"People have to be careful with their acne care and make sure they're doing a lot to repair the epidermal barrier," adds Dr. Rieder, which is the outermost layer of skin that keeps bad stuff out (like bacteria and pollution) and good stuff in (think moisture and ceramides). That means gentle cleansing twice a day. “I'll often have acne patients use a hydrating cleanser once a day and a salicylic acid cleanser the other,” offers Dr. Rieder. He recommends Allies of Skin Silk Amino Hydrating Cleanser as well as iS Clinical Cleansing Complex. Then, it’s important to be diligent with moisturizer. Dr. Rieder recommends Sente Dermal Repair Cream and Avene Cicalfate+ Restorative Protective Cream. The latter is an affordable option. "It's a favorable price point and there's lots of data supporting its use even after laser procedures that can be pretty harsh on the skin," says Dr. Rieder. 
Additionally, Dr. Rieder says adding thermal water in the form of a facial mist is a great addition to a winter skincare routine. "There's really good science behind thermal waters used to calm skin conditions that are inflammatory, like acne, eczema and psoriasis," says Dr. Rieder. "It can also help buffer those negative aspects of being on something like benzoyl peroxide."

Overlooking the sensory part of skincare

Fragranced products are controversial. On one hand, there are various sensory benefits. The smell of roses in a product might be soothing to some people, for example. On the other hand, others report allergies and reactions to perfume in products. If that's you, it pays to steer clear, but there is some nuance.
"Some people respond well to smells in skincare," Dr. Rieder explains. "They don't have to be pleasant smells, they just have to be smells that elicit some sort of stimulus in the brain that they're being effective. It's one of the reasons that people like Biologique Recherche P50 or SkinCeuticals CE Ferulic Serum." The latter famously smells like hot dog water, but its diehard fans won't let that put them off. In fact, a lot of people associate the potent smell of the ingredients with efficacy, reports Dr. Rieder.
Similarly, consider the color and texture of your skincare products. "Some products may elicit a tingling sensation or it may have a color that you respond to that's really soothing, like a light blue," offers Dr. Rieder. He uses the popular Kiehl's Facial Fuel as an example of a product that tingles and has a color to it. "It's sort of a mindfulness experience of being in the moment because you're hitting a lot of different [sensory] angles," Dr. Rieder explains. 
Most of the data we have on the sensory aspects of skincare and how we respond to them are anecdotal, but according to Dr. Rieder, there's a lot of potential for additional development in that area.

Not having a mindfulness practice

The idea of skincare as self-care has been commercialized and sold to us in so many ways. But there is evidence to support the idea that skincare can be a mindfulness practice — and you don't have to spend any money on it. “Just the act of touching your skin, or massaging in skincare, is enough to clear the mind of the stresses of the day,” suggests Dr Rieder. Recent studies have shown that daily self-massage is beneficial for addressing visible signs of stress and improving emotional well being.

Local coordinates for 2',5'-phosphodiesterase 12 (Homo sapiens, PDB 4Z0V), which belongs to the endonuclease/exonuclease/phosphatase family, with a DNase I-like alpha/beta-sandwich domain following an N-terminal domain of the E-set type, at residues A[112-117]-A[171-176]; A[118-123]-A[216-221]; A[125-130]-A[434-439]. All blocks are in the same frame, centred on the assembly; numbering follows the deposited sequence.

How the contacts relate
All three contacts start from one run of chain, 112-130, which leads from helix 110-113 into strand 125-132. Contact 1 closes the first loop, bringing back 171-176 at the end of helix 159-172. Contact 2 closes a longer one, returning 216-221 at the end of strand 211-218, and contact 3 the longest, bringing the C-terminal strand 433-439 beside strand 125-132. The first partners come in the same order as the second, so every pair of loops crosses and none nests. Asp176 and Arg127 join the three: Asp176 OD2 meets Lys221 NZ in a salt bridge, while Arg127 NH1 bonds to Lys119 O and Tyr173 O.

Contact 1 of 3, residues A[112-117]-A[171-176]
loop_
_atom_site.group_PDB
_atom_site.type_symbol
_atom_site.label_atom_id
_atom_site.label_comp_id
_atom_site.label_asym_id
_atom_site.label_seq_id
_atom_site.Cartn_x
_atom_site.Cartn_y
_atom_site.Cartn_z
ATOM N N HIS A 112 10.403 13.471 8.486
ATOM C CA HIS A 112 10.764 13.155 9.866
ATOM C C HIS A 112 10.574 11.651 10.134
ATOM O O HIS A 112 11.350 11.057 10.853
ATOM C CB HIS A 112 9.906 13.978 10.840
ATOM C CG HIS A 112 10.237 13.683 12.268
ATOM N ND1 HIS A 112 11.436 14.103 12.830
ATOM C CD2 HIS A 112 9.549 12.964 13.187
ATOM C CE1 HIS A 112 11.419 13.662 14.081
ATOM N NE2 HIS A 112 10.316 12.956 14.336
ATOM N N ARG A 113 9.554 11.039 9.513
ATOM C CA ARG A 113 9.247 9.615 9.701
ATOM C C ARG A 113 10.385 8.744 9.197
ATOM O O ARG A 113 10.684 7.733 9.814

It would be wrong to compare applying your skincare products to ancient traditions like deep breathing and mindfulness meditation. However, many people respond to the routine and tactile element of doing their skincare. 

Sacrificing “set point” sleep 

I asked Dr. Rieder about the biggest lifestyle factor that impacts our skin and he said it's very clear: sleep. "Poor sleep disrupts the stress axis in your body and it can really dis-regulate every single organ in your body; your skin is no exception," explains Dr. Rieder. He recommends exploring your genetic sleep set point, or the number of hours of shut-eye you need. "Everyone has a different set point for how much sleep they require," he explains. Most people will fall somewhere between six to eight hours, but it’s helpful to know exactly where you land on the spectrum so you can optimize for it on a regular basis. 
Dr. Rieder acknowledges that this is easier said than done (if you have kids, you get it). “It's easy to say, ‘Oh you're just stressed and you have to decrease your stress levels,’ but it's really hard to do and practice,” offers Dr. Rieder. The best advice might sound trite but, just do the best you can. “Whatever [mindfulness practice] that feels good for you can be helpful to reduce anxiety, stress and insomnia,” says Dr. Rieder. “With repeated practice it will help general wellbeing and decrease the inflammation in your stress axis in your body.”
Mindfulness experts have a lot of helpful, non-tedious tips for reclaiming sleep when you’re stressed. Some recommend connecting with something or someone you love in the evening (like calling a friend on your walk home from work), developing a bedtime routine you look forward to (like writing in your Five Minute Journal), or listening to white noise while you sleep (maybe it’s time to try the Hatch alarm clock). Remember, be gentle with yourself, with your skin, your sleep, or your stress levels — it’s okay if things are a little off sometimes. Self-compassion is a huge first step.